“Social networks not serious competition for eBay,” says expert

It’s interesting and unusual (and refreshing) to see university brains turning their consideration to the ever-changing world of ecommerce. But that’s exactly what economist Dr Omer Edhan of the fine University of Manchester has been doing. And I like his findings.

He doesn’t reckon social media sites like Facebook will offer a challenge to marketplaces anytime soon because of the way people shop and the way they approach different web experiences.

He notes: “Buying on social media is a bit like popping to the corner shop for a pint of milk. eBay is the modern equivalent of a department store which offers a wide range of products and houses a collection of smaller retail units under its roof.”

“Retail opportunities on social media are more like a convenience store because they provide a limited amount of merchandise to a more select customer. Because social media wasn’t originally designed for ecommerce it means that customers have to know where to find what they are looking for.”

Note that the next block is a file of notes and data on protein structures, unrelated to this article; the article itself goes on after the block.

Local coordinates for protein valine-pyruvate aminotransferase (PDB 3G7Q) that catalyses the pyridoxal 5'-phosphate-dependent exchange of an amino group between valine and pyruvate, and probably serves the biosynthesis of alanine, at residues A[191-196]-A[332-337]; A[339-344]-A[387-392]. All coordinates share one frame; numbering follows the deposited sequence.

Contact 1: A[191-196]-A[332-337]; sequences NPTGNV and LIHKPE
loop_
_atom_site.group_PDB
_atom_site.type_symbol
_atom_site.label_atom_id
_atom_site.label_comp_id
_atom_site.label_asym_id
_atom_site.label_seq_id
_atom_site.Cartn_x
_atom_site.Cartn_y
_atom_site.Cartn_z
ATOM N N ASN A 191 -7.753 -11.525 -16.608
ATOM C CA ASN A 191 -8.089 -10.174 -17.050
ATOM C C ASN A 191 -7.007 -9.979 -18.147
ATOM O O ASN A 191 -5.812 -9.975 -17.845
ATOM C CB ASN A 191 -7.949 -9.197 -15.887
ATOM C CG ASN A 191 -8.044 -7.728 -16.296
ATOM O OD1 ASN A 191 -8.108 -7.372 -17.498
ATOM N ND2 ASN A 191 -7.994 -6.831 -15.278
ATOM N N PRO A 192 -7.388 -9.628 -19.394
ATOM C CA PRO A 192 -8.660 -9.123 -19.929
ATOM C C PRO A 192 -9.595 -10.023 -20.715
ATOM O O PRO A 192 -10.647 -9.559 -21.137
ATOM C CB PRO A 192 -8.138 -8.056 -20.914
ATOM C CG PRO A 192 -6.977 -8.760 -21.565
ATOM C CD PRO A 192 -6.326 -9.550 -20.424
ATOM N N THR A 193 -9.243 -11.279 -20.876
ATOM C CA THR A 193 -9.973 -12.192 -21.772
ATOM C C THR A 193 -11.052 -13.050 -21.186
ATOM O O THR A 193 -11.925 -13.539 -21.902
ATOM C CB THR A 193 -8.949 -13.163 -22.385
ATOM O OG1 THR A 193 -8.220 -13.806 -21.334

“In terms of the economic models, while game theory (an area of mathematical economics that seeks to determine how rational individuals choose to co-operate) applies to both ways of buying online, the market conditions are very different.”

Dr Edhan continues: “The market conditions on eBay are ‘thick’ because there are lots of buyers and sellers coupled with how well the search function works. Thick markets conditions are created when the chances of a deal being closed are much higher.”

“One of the strengthens of eBay’s selling platform is that it is easy to determine the appropriate pricing that would give the individual seller the highest revenue per deal. The competitive setting of the platform and its security also adds to the thick market conditions because the buyer feels reassured that their transactions are safe and that they are going to get the item they paid for and that it is what they expected it to be.”

If you want to read more. Dr Edhan’s comments continue here.